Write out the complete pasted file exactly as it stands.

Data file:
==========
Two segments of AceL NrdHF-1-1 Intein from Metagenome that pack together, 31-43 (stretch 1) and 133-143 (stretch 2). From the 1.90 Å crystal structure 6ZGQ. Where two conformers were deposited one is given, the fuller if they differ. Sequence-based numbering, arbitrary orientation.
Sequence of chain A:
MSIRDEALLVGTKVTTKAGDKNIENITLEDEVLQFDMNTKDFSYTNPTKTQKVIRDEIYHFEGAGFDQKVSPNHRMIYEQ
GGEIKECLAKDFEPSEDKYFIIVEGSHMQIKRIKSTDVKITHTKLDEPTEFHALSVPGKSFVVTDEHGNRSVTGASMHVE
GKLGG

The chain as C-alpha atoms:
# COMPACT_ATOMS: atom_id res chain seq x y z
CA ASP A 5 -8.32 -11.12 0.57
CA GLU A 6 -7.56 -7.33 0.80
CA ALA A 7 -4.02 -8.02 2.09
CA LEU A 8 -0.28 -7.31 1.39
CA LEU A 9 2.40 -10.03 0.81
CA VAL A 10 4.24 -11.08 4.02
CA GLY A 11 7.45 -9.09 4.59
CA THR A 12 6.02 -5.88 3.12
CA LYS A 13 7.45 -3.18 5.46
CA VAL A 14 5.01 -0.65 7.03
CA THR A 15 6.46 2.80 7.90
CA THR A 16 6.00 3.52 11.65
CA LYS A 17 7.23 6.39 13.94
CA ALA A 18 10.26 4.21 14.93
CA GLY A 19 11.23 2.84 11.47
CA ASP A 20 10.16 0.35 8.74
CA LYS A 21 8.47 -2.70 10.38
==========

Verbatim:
Two segments of AceL NrdHF-1-1 Intein from Metagenome that pack together, 31-43 (stretch 1) and 133-143 (stretch 2). From the 1.90 Å crystal structure 6ZGQ. Where two conformers were deposited one is given, the fuller if they differ. Sequence-based numbering, arbitrary orientation.
Sequence of chain A:
MSIRDEALLVGTKVTTKAGDKNIENITLEDEVLQFDMNTKDFSYTNPTKTQKVIRDEIYHFEGAGFDQKVSPNHRMIYEQ
GGEIKECLAKDFEPSEDKYFIIVEGSHMQIKRIKSTDVKITHTKLDEPTEFHALSVPGKSFVVTDEHGNRSVTGASMHVE
GKLGG

The chain as C-alpha atoms:
# COMPACT_ATOMS: atom_id res chain seq x y z
CA ASP A 5 -8.32 -11.12 0.57
CA GLU A 6 -7.56 -7.33 0.80
CA ALA A 7 -4.02 -8.02 2.09
CA LEU A 8 -0.28 -7.31 1.39
CA LEU A 9 2.40 -10.03 0.81
CA VAL A 10 4.24 -11.08 4.02
CA GLY A 11 7.45 -9.09 4.59
CA THR A 12 6.02 -5.88 3.12
CA LYS A 13 7.45 -3.18 5.46
CA VAL A 14 5.01 -0.65 7.03
CA THR A 15 6.46 2.80 7.90
CA THR A 16 6.00 3.52 11.65
CA LYS A 17 7.23 6.39 13.94
CA ALA A 18 10.26 4.21 14.93
CA GLY A 19 11.23 2.84 11.47
CA ASP A 20 10.16 0.35 8.74
CA LYS A 21 8.47 -2.70 10.38